The Mancunion

Britain's biggest student newspaper

BACKLASH: Union rewards societies supporting #Demo2012

Activities and Development Officer, Tommy Fish, says sorry for telling societies they ‘needed’ to buy tickets to get more funding


Outraged students have condemned a decision by the University of Manchester Students’ Union to financially reward societies if they buy tickets for a student demonstration.

Activities Officer Tommy Fish sent an e-mail on Wednesday telling committees they would “need” to sell ten tickets to attend #Demo2012 if they wanted silver or gold funding status, costing their members £85 in total.

The immediate online backlash prompted a “sincere and unreserved apology” from Mr Fish over the wording of the e-mail.

He stressed, “It is not the case that you need to send ten of your society members to the demo, or any other specific event, in order to achieve merit for your society.”

But the Students’ Union admitted selling #Demo2012 tickets to members would remain one way of obtaining improved funding, and defended this policy.

General Secretary Nick Pringle stated, “The Executive supports the principle that the Union should thank and reward societies who support core Union activities and that part of this should be informed by Union policy – as was the case with the Demo.”

In response to the controversy, students have started a petition arguing that “attendance at #Demo2012 should play absolutely no part” in how societies are funded. Over 500 people have pledged their signatures thus far.

The petition has been endorsed by several University of Manchester societies, both political and recreational. Societies officially lending their support included the Manchester Debating Union, Politics Society, Gaming Society, Challenging Orthodoxies Society, Liberty League and Liberal Youth.

Condemnation was not limited to those against the demo, which attacks the government’s austerity measures and tuition fees policy.

Former Union Executive Officer for Medical and Human Sciences Markus Arnold took to the petition website to express his concerns. “When we revised the funding system last year this is certainly not the way I had hoped it would be used – surely it ought to be down to sound budgets and nothing else.”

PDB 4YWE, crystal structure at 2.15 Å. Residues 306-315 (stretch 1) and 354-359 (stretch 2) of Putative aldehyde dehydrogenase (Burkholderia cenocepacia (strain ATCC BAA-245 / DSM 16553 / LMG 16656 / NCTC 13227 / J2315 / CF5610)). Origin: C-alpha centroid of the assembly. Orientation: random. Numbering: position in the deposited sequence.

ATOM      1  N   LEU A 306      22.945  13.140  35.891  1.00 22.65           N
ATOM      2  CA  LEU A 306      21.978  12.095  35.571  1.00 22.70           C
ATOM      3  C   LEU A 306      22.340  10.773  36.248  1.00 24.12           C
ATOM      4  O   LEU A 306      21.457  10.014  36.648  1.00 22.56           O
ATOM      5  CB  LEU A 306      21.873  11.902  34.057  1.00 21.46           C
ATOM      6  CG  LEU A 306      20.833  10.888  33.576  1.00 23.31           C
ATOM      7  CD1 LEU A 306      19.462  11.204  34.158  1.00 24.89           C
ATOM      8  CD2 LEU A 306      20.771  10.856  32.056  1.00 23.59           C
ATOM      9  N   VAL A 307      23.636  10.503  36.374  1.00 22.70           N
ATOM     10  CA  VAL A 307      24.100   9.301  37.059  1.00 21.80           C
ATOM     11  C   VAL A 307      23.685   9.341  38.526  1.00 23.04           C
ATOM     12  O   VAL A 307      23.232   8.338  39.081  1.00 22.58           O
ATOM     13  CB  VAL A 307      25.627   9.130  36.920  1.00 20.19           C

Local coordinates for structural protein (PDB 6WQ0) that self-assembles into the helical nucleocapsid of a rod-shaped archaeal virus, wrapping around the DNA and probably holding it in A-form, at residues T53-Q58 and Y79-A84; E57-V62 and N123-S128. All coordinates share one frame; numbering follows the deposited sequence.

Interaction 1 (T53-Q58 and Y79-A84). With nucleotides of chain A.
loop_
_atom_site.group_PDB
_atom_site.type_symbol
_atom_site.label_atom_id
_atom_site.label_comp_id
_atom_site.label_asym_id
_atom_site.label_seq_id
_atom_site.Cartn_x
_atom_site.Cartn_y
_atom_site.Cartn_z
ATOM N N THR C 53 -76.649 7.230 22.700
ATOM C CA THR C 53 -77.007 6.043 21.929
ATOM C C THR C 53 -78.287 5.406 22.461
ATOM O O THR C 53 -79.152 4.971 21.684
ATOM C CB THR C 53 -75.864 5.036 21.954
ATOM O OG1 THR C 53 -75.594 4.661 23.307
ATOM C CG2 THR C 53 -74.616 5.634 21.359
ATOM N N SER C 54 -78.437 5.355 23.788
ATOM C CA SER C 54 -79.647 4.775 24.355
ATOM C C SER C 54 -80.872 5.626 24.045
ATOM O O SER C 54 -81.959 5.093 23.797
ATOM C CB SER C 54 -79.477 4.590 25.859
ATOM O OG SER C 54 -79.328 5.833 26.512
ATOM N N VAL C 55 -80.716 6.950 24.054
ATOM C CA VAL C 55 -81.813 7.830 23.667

A Twitter storm brought the backlash nationwide prominence, with societies from universities across the country expressing solidarity with the petition.

Oxford Liberal Youth tweeted to “condemn the highly illiberal policy of Manchester University Union.”

Matthew Corner, President of UCL Tories, also joined the debate. “Signing on behalf of London Conservative Students and I’m sure many others. What happened to freedom of speech?”

Another student added, “Although I whole heartedly support the protests in London at the despicable actions of our government with regards to education, I feel that the Union should not have to coerce their members, either through punishment or rewards, to further support for it.”

The controversy has led to more general criticism of the politicisation of the Students’ Union.

Manchester student James Pain declared that “the SU shouldn’t have a political agenda at all. They should work and be a voice for the students with concerns about our university.”

When asked whether it was appropriate for the Union to make political events part of the society funding process, Mr Pringle replied, “As an Exec team we are critical of party policies which aren’t in the best interests of students and supportive of those which are. Some parties have policies which are more damaging to students than others, so I can see why it might appear that we have a bias.”

“The only bias of the Exec team is in favour of what is best for students.”

He added that the Executive doesn’t set policy and that anyone can submit an idea for change.

Previously, society funding was partially based on membership size, but they now receive a flat rate of £300. Societies can then earn higher funding status though participation in core Union events, which includes #Demo2012.

When questioned on the number of tickets sold so far, Mr Pringle said, “We’ve not got an exact figure as a number of student groups and societies have taken tickets to go out and sell – and some have been doing this for the last few weeks – but we’re getting numbers back every day, and Manchester Uni will have over 100 students there.”